MileHigh
« Last Edit: 2010-09-28, 03:55:25 by MileHigh »
   
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Fausto:

Now I am going to give you a short answer to a short version of your last question:

Quote
Another question: when they propose the one ohm resistor test as a proof that there is "no current" going into the battery

The short answer is that when someone says that a Bedini motor charges a battery with "voltage but almost no current" they are completely wrong.

The discharging drive coil ALWAYS outputs a spike of current and a corresponding voltage spike.  Current has to flow, and the resultant voltage is variable.  There are no exceptions to this because we are dealing with a discharging inductor, and a discharging inductor is a current source.

The simple truth Fausto is that the vast majority of people that experiment with Bedini motors are not aware of these facts.  If you do the simple experiment with the three different load resistors it should help you understand this.

MileHigh
   
Group: Guest
@MileHigh,

perfect. Excellent. That is what I thought. I do understand your arguments and yes I think I do understand the difference between watts and joules. I really meat 10 watts as an instance in time of the energy not the long running accumulation of it in joules. Just as an example of transfer of power/energy in a timeless fashion.

Thank you. Your answers are very valuable. I don't understand why people would be concerned with your arguments. If Bedini claims are not to the dot or even incorrect I think there is nothing wrong to understand both camps and adjust oneself to the reality in front on them.

I am loving this learning experience and I am still playing with this motors. Nothing better than things like this to get involved. After all we are trying to change the world into a better place.

Fausto.
   
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Posts: 2689
@milehigh
Quote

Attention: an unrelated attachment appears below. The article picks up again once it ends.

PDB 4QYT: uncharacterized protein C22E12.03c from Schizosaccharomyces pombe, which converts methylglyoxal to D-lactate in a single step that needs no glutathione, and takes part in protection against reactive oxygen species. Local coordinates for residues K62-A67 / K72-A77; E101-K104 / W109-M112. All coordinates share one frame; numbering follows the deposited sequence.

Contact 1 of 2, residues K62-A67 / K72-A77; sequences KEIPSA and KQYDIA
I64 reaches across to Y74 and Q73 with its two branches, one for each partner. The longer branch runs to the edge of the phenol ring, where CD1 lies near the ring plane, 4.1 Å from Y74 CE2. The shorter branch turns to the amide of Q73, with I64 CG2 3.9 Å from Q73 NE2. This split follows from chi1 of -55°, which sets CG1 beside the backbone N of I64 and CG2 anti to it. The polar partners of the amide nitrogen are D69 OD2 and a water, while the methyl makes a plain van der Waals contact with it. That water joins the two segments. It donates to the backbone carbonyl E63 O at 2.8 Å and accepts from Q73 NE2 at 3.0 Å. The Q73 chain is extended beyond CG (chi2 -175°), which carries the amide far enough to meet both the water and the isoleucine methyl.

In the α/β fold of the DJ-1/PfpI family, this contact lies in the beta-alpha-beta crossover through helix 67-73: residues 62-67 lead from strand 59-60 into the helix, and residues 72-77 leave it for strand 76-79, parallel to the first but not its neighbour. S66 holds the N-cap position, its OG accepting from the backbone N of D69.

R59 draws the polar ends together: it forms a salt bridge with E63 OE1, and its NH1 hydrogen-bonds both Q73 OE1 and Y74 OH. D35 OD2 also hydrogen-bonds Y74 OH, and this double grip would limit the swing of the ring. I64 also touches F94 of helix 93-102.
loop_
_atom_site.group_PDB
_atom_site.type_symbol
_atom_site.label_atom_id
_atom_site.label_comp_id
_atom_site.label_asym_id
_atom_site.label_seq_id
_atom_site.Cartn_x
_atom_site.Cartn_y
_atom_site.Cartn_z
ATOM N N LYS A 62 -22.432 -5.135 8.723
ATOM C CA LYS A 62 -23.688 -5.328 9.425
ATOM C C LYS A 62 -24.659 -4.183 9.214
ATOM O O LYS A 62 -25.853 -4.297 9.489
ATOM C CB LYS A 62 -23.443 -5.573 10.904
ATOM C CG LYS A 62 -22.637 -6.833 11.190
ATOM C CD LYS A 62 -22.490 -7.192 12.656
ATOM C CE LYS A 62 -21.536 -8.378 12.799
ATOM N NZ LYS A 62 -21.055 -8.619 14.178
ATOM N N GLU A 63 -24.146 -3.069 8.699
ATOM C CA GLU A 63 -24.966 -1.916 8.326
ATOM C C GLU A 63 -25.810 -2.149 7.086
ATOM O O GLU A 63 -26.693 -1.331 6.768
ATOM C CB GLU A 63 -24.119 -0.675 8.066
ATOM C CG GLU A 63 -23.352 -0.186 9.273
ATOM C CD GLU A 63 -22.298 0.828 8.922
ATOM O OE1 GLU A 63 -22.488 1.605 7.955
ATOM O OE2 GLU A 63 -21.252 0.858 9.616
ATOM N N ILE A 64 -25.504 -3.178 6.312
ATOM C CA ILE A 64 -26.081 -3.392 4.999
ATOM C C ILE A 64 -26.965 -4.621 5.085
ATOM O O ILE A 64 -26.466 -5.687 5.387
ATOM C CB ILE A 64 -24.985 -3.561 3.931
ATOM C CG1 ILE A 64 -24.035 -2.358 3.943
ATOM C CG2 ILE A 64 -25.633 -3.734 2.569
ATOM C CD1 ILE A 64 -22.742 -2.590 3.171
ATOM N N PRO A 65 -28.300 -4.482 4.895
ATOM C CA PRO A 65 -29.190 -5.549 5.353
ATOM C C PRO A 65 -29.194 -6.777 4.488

The short answer is that when someone says that a Bedini motor charges a battery with "voltage but almost no current" they are completely wrong.
LOL, are you still trying to confuse everyone here?, a discharging coil (an inductive discharge) will raise it's voltage in proportion to to the resistance/impedence it encounters and raise it's voltage in proportion to the rate of change of the switching mechanism which is a form of resistance. If the resistance is infinite to an inductive discharge then the voltage is infinite ( E=IR) and as the energy cannot change the current (I) must approach zero. Now if the discharge voltage spikes to hundreds of volts and the energy is constant then obviously there can be almost no current or do you not agree with ohms law?. As well if two conductors attached to a battery have a potential difference across them higher than the battery potential such as in an inductive discharge then this is defined as a charging action thus the battery must charge, Im really not sure which part of this you do not understand.

Quote
The discharging drive coil ALWAYS outputs a spike of current and a corresponding voltage spike.  Current has to flow, and the resultant voltage is variable.  There are no exceptions to this because we are dealing with a discharging inductor, and a discharging inductor is a current source.
Once the circuit is disrupted(opened) then the coil becomes a source in itself as the collapsing magnetic field is cutting the conductors of the coil, now how do you think the coil became a source? It became a source because as Ampere stated the field can be considered as "seperate" from the force which created it but all forces must translate back to the source. When the coil current is disrupted the coil becomes independent of the source because the magnetic field is independent of the source and can generate any voltage proportional to the resistance it encounters in which case it can become a current or a voltage source. Did the collapsing field induce a current? No, the collapsing field induced a potential difference by cutting the coil conductors and if the coil is in a circuit then this potential difference will lead to an electric current thus the voltage came first, it is a voltage source first and the current is a result of the voltage discharging itself into a circuit.